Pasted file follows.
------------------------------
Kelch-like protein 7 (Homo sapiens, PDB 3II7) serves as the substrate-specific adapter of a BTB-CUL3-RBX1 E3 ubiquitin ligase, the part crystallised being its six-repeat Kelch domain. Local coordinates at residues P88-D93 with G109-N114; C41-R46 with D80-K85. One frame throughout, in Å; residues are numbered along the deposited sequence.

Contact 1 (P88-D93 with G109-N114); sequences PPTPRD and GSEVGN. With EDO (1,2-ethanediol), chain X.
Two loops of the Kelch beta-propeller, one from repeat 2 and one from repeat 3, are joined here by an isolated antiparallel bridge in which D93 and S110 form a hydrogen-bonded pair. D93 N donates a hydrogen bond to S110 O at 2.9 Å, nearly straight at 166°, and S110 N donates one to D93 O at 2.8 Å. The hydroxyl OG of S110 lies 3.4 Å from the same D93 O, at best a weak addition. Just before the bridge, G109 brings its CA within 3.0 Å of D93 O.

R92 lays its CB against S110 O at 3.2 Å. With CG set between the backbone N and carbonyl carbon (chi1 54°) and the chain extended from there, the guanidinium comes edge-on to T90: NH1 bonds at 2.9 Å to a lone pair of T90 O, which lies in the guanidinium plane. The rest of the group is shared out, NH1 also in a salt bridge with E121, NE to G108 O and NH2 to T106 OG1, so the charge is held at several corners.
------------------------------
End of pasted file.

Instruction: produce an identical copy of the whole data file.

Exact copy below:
Kelch-like protein 7 (Homo sapiens, PDB 3II7) serves as the substrate-specific adapter of a BTB-CUL3-RBX1 E3 ubiquitin ligase, the part crystallised being its six-repeat Kelch domain. Local coordinates at residues P88-D93 with G109-N114; C41-R46 with D80-K85. One frame throughout, in Å; residues are numbered along the deposited sequence.

Contact 1 (P88-D93 with G109-N114); sequences PPTPRD and GSEVGN. With EDO (1,2-ethanediol), chain X.
Two loops of the Kelch beta-propeller, one from repeat 2 and one from repeat 3, are joined here by an isolated antiparallel bridge in which D93 and S110 form a hydrogen-bonded pair. D93 N donates a hydrogen bond to S110 O at 2.9 Å, nearly straight at 166°, and S110 N donates one to D93 O at 2.8 Å. The hydroxyl OG of S110 lies 3.4 Å from the same D93 O, at best a weak addition. Just before the bridge, G109 brings its CA within 3.0 Å of D93 O.

R92 lays its CB against S110 O at 3.2 Å. With CG set between the backbone N and carbonyl carbon (chi1 54°) and the chain extended from there, the guanidinium comes edge-on to T90: NH1 bonds at 2.9 Å to a lone pair of T90 O, which lies in the guanidinium plane. The rest of the group is shared out, NH1 also in a salt bridge with E121, NE to G108 O and NH2 to T106 OG1, so the charge is held at several corners.